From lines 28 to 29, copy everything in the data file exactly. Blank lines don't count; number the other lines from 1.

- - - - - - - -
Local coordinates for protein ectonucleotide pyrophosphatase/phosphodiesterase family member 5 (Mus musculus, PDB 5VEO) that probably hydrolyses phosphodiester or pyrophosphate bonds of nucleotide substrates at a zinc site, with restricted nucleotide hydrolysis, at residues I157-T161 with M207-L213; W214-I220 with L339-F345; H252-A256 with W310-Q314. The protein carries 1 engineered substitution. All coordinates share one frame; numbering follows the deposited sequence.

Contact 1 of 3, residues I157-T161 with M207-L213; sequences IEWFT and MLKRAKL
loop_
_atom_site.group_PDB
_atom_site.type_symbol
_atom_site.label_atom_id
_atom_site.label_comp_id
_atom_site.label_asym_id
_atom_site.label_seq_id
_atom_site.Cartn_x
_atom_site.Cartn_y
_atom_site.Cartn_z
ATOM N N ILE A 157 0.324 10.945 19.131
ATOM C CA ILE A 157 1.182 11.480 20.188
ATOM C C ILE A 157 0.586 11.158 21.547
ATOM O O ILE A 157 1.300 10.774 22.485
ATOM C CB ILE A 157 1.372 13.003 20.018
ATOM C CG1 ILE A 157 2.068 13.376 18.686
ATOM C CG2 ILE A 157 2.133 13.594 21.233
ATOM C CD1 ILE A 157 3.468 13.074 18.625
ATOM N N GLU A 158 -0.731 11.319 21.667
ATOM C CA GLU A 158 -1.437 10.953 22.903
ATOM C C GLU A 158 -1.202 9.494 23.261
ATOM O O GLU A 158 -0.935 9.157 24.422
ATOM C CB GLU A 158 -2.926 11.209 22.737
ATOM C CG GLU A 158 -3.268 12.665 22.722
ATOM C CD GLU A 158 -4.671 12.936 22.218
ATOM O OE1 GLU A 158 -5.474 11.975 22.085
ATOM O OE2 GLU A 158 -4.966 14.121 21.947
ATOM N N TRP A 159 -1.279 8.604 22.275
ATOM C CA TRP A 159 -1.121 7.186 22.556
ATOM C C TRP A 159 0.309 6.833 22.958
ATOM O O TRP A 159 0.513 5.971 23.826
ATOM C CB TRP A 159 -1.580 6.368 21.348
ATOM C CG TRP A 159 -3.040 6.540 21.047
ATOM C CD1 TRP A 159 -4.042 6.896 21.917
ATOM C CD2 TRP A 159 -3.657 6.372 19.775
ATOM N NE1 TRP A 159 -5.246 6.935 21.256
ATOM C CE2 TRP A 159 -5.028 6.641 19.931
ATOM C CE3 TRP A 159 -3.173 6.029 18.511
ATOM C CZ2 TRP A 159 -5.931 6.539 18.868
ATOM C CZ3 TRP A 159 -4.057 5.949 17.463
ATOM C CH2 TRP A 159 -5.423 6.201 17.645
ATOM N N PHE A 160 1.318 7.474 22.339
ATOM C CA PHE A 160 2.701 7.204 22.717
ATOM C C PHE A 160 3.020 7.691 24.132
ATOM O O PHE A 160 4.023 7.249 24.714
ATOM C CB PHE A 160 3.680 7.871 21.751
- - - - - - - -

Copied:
ATOM O OE1 GLU A 158 -5.474 11.975 22.085
ATOM O OE2 GLU A 158 -4.966 14.121 21.947